In addition to being involved in the local church and at the seminary, Harvey has been involved at both the Annual and General Conferences of the United Methodist Church. In Methodist circles nothing signifies greater honor and trust from associates than to be elected as a delegate to the General Conference of the church. Between the years of 1952 and 1980, Harvey Potthoff was a delegate to eight sessions of the General Conference of the Methodist/United Methodist Church; in 1968, he was a delegate to the fourth Assembly of the World Council of Churches in Uppsala, Sweden; and twice he was a delegate to the World Methodist Conference.
In 1981, after being a full-time professor at Iliff for 29 years (and part-time at Iliff for 15 years before that), Dr. Potthoff retired. On the occasion of his retirement, a colleague spoke of the enduring Potthoff legacy: “His theology has informed generations of students as leaven of wisdom in the bread of life. His vision of faith speaks in thoughts sublime that pierce the night like stars, and with this mild persistence urge our search to vaster issues . . . So to live is heaven – to make undying music in the world.”
During the 1981 Iliff Week of Lectures, Dr. Harvey Potthoff was honored at a number of events celebrating his half-century association with the School. A beautiful stained glass window was commissioned by the Alumni Association and created by one of his former students, the late Rev. David Woodward. The announcement of the effort to endow the Harvey H. Potthoff Chair of Christian Theology was also made during the week. Moreover, Dr. Potthoff was named Chief Academic Officer Ad Interim until the search committee found a new president after the resignation of Iliff’s then-President, Dr. Jameson Jones.
The same year he retired from Iliff School of Theology, Dr. Potthoff was asked by Nebraska Wesleyan University’s President, John White, to be the Distinguished Visiting Professor of Religion in the Mattingly Endowed Chair for one year. Harvey and Wesleyan faculty and students had such a good relationship that Potthoff stayed for eleven years!
Unsure what undergraduates might be interested in regarding coursework, Potthoff decided to offer a course on “Aging, Dying and Death in Religious Perspective.” More than 100 students registered for the class and it continued to fill up each time he taught it. Dr. Potthoff was somewhat baffled by the response to this topic, but he believed that the high demand reflected a genuine need for grief education among young persons. Another popular course taught by Dr. Potthoff was entitled: “Loneliness: Understanding and Dealing With It.” He said of the topic, “The most acute loneliness is not necessarily in the later years, as many have assumed, but in adolescence, and very frequently in the first year of college.” (Annual Report 1987 from Nebraska Wesleyan University, p. 17-19)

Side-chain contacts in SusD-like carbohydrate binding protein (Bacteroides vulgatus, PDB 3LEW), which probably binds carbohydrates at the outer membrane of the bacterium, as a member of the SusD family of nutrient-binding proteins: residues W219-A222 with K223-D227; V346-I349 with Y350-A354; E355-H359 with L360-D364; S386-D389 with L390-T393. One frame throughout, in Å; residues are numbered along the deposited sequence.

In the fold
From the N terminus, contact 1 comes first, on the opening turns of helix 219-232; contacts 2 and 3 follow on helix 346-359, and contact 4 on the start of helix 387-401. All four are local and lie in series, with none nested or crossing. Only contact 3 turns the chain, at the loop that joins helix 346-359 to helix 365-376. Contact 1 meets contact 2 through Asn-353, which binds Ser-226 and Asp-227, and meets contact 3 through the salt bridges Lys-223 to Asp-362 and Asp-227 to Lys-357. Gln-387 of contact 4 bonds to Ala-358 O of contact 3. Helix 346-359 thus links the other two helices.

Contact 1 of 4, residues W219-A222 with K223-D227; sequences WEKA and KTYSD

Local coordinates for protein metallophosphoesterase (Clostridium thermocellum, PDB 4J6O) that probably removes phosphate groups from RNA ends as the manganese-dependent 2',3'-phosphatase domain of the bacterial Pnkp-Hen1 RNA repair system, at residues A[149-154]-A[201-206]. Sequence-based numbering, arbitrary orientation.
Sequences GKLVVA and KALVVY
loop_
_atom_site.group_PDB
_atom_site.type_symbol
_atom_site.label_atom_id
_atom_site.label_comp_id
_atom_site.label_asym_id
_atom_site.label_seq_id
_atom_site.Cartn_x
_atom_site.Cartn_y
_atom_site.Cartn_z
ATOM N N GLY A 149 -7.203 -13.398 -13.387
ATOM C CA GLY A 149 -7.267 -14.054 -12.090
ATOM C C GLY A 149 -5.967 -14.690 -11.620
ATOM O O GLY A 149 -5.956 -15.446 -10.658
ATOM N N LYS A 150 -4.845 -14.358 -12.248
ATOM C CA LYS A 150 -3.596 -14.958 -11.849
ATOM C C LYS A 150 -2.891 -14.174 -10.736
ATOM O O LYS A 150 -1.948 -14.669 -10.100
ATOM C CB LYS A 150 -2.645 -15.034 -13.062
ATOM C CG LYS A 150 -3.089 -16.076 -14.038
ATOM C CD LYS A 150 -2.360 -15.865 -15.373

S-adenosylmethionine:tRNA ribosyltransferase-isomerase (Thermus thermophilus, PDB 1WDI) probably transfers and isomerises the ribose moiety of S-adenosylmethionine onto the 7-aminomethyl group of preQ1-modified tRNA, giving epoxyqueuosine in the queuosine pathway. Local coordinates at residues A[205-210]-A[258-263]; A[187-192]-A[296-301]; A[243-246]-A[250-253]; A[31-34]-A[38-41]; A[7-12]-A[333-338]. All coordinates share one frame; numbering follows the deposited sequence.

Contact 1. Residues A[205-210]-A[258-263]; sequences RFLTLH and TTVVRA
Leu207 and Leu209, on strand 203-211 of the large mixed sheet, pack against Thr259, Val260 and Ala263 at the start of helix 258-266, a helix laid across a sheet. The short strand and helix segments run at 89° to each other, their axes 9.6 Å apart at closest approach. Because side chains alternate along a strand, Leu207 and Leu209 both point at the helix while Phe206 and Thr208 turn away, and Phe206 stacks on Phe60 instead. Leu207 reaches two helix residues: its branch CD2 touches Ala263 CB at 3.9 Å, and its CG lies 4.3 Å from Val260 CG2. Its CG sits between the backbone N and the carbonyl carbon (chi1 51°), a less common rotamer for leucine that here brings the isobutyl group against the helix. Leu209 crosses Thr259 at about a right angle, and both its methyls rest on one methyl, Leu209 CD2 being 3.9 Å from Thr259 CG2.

Although Potthoff courses on loneliness, he seldom found himself alone. He attended many Wesleyan sport events, drama productions, and musicals. He was one professor that students frequently invited out to dinner. Students and community members came to know Dr. Potthoff as a man of profound insight, wise counsel and gentle humor. In addition to the lasting impression he made upon students and others in the community, he had a special relationship with the faculty, and he encouraged them to practice an interdisciplinary approach in their teaching. Dr. Potthoff once gave a class on science and religion where 14 professors joined in a semester-long dialogue on a variety of life issues with members of the religion and philosophy departments.